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Istanbul/Princes’ Islands

4,380 bytes added, 22:06, 30 June 2012
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[[Image:IstanbulPrinceIslandSq.jpg|thumb|Central square of Büyükada, with the historical harbor building at the back]]
Princes’ Islands take their name from the fact that during Byzantine and early Ottoman period, members of dynasties who fell out of favor were sent to exile there. Until late 19th century, when regular steamer transportation showed up in the seas around Istanbul, these islands were considered remote and far-away places. Apart from the exiled princes, only a handful of monks found these islands inhabitable then, a fact which gives the islands their former name in Turkish: ''Keşiş Adaları'' (“Islands of the Monks”).
Princes’ Islands consist of four major and five minor islands. Major ones are as follows (from west to east, also from smallest to biggest): '''Kınalıada''', '''Burgaz''', '''Heybeliada''', and '''Büyükada'''. Apart from these, only one more island of the archipelago is inhabited, that is '''Sedef''' which lies east of Büyükada. The other, unhabited ones are: '''Tavşan''' south of Büyükada, '''Kaşık''' (between Burgaz and Heybeliada), '''Yassıada''' and '''Sivriada''' (both lying further away in the sea, southwest of Kınalıada). This article will focus on the four major ones, as public transport to uninhabited islands is virtually non-existant, and much of Sedef is private property with limited access.
The islands are an interesting anomaly because they allow for a very rare, albeit incomplete, insight into a multicultural society in modern Turkey, possibly alike to the multicultural society that once existed during the Ottoman Empire in places such as nearby Istanbul/Constantinople. Prior to 1950s, each of the inhabited islands had significant communities of ethnic minorities of Turkey, which still is the case to a much smaller extent. Since the vast majority of the residents and visitors are Turkish, today their legacy is of cultural rather than of demographic importance: Kınalıada (Greek: ''Proti'') used to be the summer retreat of the Armenian archbishop and the Armenian community of Istanbul, Burgazada (Greek: ''Antigoni'') used to be a sleepy village inhabited by Greek fishermen. Heybeliada (Greek: ''Halki'') was the main Turkish settlement on the Princes' Islands, while Büyükada (Greek: ''Prinkipos'') was mostly favored by local Jews and foreign residents of Istanbul, mostly of European descent, although all of these ethnicities could be encountered on Büyükada. This is partially responsible for the different characters of the islands that lie so close to each other.
These islands prove to be a good day-trip especially when you are bored of the crowd, noise, and traffic of Istanbul. Quite a shock is what many travellers experience upon their return to the city, when full-blast car horns are still the way how they were when left behind early in the morning.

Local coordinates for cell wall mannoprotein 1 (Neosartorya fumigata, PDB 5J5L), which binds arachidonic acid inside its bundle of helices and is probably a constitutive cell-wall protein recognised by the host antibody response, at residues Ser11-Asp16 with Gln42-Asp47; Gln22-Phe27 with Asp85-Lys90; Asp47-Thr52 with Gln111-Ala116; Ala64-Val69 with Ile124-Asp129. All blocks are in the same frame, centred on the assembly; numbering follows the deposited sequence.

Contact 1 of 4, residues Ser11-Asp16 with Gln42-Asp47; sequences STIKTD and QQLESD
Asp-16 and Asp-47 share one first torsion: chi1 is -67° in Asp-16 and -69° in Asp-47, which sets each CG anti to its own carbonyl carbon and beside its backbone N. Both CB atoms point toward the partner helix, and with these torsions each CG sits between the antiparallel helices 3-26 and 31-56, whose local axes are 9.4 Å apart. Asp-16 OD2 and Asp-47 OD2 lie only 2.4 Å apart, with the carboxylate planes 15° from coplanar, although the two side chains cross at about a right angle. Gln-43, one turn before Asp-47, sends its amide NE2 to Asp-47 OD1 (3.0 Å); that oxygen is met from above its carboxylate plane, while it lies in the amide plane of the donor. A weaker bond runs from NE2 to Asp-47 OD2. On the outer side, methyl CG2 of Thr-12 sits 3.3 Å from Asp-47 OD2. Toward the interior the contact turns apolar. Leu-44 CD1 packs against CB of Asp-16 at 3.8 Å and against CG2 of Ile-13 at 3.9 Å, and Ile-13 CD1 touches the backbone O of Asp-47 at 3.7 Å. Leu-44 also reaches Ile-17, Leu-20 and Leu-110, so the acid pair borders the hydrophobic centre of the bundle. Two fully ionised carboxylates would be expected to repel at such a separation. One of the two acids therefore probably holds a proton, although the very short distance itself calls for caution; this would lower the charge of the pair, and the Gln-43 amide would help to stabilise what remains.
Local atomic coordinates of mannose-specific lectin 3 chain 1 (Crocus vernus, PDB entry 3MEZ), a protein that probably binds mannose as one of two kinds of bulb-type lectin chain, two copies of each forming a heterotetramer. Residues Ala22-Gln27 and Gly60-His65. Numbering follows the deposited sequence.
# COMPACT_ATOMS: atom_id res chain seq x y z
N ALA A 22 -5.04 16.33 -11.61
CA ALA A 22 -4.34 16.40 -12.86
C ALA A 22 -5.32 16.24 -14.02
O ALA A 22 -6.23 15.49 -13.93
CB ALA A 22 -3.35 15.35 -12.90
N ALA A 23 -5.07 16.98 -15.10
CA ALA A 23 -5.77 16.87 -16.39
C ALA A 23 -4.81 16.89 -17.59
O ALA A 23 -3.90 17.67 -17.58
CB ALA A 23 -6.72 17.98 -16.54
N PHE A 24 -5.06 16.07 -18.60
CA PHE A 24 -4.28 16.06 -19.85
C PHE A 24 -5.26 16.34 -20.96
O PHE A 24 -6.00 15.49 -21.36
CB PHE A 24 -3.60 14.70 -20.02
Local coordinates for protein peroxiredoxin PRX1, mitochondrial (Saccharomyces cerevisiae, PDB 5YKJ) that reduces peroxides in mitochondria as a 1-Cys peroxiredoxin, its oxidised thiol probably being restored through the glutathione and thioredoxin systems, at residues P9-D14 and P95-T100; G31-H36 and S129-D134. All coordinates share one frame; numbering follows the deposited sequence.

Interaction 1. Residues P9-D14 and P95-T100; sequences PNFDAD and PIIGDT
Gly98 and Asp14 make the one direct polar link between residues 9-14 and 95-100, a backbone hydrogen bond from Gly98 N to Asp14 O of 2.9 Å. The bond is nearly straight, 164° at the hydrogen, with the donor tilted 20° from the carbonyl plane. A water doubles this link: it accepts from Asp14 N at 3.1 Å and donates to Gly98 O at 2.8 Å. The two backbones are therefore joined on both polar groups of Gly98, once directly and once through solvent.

If you don’t have time to visit all of the islands, pick '''Büyükada''': it’s undoubtedly the “queen” of the islands.
[[Image:IstanbulPrinceIslandSq.jpg|thumb|Central square of Büyükada, with the historical harbor building at the back]]
Upon getting off the ferry, you’ll recognize the clock at the square just a block up in front of you. This is the main square of Büyükada, and around it is the town centre. Most grocery stores are to your left, as well as the restaurants which also occupy the waterfront to your left when exiting the quay. From the clock, major roads of the island diverge left (east), right (west), and straight ahead (south) among some mansions (best of which are lined on the main road to right) towards the hill, as well as narrower streets and alleys connecting these. These roads join each other again in ''Birlik Meydanı'' Square (lit. "union square", perhaps because the roads "unite" there), the geographical centre point of the island, lying amongst pine woods between the two main hilltops. From that square, whether you take the road to left or right, you will end up in the same square, as that road encircles the southern half of the island, at a distance to the sea. The Chuch of St George lies at the end of another cobbled uphill path starting from ''Birlik Meydanı''.
There is a large and detailed map of the island posted at the left of exit of ferry quay.
==Get in==
The only way to get to islands is by sea: whether '''Istanbul liners''' or '''fast ferries''' [], available at various hours every day. From [[Istanbul/European_Side|European Side of Istanbul]], you can take a boat from [[Istanbul/Galata|Kabataş]], while from [[Istanbul/Asian_Side|Asian Side]], the piers with a connection to the islands are located in Kadıköy , Bostancı, Maltepe and BostancıKartal. [http://www.tarifeyebak. com] The most frequent departures are from Bostancı (especially in winter), which also has private mid-sized boat connection to the islands in addition to liners and fast ferries. [] See [[Istanbul/Asian_Side|Asian Side]] article for an extensive detail of how to get to Bostancı from more central parts of the city.
A trip on liners typically take around an hour and a half from European Side, and 45 minutes from Asian Side.
* On the other summit of Büyükada, amidst the pine woods lies the abandoned and dilapidated '''Greek Orphanage''' (''Rum Yetimhanesi''), looking like a haunted manor. Originally built as a hotel in late 19th century, this completely-wooden, 4-story building is the second largest wooden construction in whole world (the largest in Europe). It’s dangerous to enter the building itself (because it’s slowly decaying), and also forbidden.